Why, with all this insight, can't I find a way to trade discretionary and be profitable? Because understanding the limits I have that interfere with my objectivity doesn't get rid of them. I know when I can go against the trend and I know when I can go with the trend, when that behaviour is most likely rewarded. But, once I am in front of the chart, I won't wait for hours - I will get bored sooner and act. And when I'll have to cut losses, I'll be so upset at the market, that I will not want to get out with a loss. I will say "you ****er, now you're going to go my way". I mean, obviously I created the automated systems so I know exactly what's likely to work and what isn't. But if I trade manually not only I won't execute them, but I will even do things differently trying to gain some extra edge, which will not happen overall.
So once again the lesson is: understanding my limits, doesn't mean I got rid of them. Understanding that the mind deceives itself, doesn't mean the mind won't do it again. Final conclusion: if your mind is not fit to do discretionary trading, you're better off working on automated trading.
Last edited by travis; Sep 13, 2009 at 11:58pm.
|Sep 14, 2009, 5:07am||#57|
Joined Nov 2001
|Sep 14, 2009, 7:58am||#58|
Joined Mar 2003
"Lesson learned"... yeah, but on the other hand I can't do that either because I feel the need to open up. Sorry, I seem to go on and on and never to be happy with any solutions proposed, but this is precisely one of the purposes of this journal - I write here so I can keep my business to myself as much as possible in the "real" world. I will keep on opening myself up here in future, not because I am looking for solutions, but because writing here partly solves my problem. On top of it, it's a section created on purpose, and I enjoy being read and the feedback I get, so this place is just perfect for me.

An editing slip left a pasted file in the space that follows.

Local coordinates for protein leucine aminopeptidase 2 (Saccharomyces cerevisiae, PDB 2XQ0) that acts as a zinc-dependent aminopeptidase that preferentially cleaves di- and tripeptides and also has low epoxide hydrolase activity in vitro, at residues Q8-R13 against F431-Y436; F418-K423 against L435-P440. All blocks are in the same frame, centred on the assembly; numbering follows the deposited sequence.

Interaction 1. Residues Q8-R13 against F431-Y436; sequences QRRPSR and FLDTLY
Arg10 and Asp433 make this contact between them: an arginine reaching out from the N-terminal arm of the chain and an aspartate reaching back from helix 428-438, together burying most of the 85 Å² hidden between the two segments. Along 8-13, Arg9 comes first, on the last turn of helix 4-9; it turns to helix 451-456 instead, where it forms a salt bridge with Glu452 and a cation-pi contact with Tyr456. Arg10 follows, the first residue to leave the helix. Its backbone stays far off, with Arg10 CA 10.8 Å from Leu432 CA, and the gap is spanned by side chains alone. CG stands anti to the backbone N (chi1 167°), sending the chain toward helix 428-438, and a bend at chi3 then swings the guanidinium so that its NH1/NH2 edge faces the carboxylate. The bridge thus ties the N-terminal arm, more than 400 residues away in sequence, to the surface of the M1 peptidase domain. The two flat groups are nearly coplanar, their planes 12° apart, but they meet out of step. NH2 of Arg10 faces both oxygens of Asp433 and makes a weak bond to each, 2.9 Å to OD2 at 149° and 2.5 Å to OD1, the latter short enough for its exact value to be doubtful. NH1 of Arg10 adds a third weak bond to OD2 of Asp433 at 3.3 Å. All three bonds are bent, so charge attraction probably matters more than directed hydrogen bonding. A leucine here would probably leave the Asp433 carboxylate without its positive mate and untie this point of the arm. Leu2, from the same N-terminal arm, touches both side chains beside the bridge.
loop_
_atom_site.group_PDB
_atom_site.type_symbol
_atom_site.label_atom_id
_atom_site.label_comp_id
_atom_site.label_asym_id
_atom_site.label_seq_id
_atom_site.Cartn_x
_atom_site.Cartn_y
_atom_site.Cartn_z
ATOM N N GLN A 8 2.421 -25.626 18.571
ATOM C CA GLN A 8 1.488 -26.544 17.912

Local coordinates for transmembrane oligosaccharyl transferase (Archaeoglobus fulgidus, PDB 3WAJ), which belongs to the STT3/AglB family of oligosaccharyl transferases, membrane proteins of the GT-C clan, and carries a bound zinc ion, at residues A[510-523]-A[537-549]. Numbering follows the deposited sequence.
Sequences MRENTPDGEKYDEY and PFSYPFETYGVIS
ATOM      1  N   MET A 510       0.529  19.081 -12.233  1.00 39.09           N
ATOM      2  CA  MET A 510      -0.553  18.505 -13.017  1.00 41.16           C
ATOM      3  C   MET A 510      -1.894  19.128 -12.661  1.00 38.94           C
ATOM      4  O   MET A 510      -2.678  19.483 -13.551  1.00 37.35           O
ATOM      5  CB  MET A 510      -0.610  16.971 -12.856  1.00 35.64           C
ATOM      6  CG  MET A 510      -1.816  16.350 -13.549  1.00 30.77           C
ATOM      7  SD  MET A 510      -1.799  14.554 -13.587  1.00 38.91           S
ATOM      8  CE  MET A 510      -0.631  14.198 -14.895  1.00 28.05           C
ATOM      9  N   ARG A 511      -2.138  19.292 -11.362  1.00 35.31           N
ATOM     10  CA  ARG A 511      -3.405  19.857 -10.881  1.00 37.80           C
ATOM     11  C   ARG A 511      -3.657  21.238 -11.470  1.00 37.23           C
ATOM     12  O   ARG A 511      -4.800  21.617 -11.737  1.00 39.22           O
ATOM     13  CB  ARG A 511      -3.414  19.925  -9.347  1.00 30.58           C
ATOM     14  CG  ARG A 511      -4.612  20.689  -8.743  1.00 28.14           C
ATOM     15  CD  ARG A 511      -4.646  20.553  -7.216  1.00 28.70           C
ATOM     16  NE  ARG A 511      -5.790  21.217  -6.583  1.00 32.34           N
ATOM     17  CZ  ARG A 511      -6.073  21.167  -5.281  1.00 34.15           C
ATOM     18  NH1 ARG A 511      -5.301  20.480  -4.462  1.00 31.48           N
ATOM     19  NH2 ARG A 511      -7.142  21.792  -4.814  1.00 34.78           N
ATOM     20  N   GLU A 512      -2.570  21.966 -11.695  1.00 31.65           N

|Sep 14, 2009, 8:27am||#59|
Joined Mar 2003
It's funny: another person has contacted me to learn how to day-trade forex. Once again, I don't know how to trade discretionary profitably, but once again (like for my other friend) I will teach him most of the things that I know, that might be 80% of what is needed to be profitable: finding the right securities, the right broker, and knowing the statistics of markets. What's missing is the ability to apply that knowledge, plus something more that I don't know. Hopefully I'll find out once he has learned. If he ever does, because usually it's not the case.
I'll write an outline of what I'll tell him.